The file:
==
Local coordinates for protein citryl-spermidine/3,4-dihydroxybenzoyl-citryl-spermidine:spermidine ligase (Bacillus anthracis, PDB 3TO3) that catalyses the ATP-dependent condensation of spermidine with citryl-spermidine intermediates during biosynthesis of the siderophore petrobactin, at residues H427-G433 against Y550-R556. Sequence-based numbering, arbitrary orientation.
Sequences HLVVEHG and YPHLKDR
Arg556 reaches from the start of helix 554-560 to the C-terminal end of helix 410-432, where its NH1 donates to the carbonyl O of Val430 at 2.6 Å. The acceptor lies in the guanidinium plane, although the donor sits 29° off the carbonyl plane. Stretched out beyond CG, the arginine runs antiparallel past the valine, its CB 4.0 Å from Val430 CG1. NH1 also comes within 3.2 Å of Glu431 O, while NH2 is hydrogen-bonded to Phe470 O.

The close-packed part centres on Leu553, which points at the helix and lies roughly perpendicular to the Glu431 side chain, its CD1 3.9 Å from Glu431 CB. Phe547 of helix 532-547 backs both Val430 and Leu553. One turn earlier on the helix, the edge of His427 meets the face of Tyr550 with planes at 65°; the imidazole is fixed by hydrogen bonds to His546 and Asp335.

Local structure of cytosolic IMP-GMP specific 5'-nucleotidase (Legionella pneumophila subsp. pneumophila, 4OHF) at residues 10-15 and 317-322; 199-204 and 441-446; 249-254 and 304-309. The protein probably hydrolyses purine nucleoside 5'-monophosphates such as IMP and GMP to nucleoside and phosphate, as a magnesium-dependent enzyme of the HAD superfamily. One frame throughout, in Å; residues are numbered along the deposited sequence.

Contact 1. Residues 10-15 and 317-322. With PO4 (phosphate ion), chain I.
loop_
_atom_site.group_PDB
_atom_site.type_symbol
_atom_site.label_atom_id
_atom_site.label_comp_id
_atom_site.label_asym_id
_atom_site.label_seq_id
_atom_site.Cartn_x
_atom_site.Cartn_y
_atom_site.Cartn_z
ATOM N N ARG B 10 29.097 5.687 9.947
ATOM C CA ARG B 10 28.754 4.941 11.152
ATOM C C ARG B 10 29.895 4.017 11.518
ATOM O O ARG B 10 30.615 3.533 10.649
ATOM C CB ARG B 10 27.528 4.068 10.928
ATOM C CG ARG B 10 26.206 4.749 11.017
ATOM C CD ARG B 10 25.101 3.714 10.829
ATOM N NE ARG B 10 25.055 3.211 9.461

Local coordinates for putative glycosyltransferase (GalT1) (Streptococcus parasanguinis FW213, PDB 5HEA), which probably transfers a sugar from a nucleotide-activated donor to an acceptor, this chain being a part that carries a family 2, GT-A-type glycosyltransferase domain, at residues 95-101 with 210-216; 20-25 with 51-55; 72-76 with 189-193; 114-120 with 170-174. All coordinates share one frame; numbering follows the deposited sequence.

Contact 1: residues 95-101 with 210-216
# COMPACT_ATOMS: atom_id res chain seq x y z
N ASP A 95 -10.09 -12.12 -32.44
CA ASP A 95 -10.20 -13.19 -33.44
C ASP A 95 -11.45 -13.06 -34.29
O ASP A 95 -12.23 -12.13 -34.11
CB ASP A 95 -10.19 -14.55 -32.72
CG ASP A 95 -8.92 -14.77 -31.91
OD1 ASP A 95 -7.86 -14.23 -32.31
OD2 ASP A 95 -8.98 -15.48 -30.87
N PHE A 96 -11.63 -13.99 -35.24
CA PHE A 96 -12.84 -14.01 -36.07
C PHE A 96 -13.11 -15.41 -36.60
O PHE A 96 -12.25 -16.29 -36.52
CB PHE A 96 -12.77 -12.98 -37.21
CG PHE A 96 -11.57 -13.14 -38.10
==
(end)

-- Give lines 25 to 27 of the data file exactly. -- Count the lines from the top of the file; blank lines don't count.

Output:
Local coordinates for putative glycosyltransferase (GalT1) (Streptococcus parasanguinis FW213, PDB 5HEA), which probably transfers a sugar from a nucleotide-activated donor to an acceptor, this chain being a part that carries a family 2, GT-A-type glycosyltransferase domain, at residues 95-101 with 210-216; 20-25 with 51-55; 72-76 with 189-193; 114-120 with 170-174. All coordinates share one frame; numbering follows the deposited sequence.

Contact 1: residues 95-101 with 210-216
# COMPACT_ATOMS: atom_id res chain seq x y z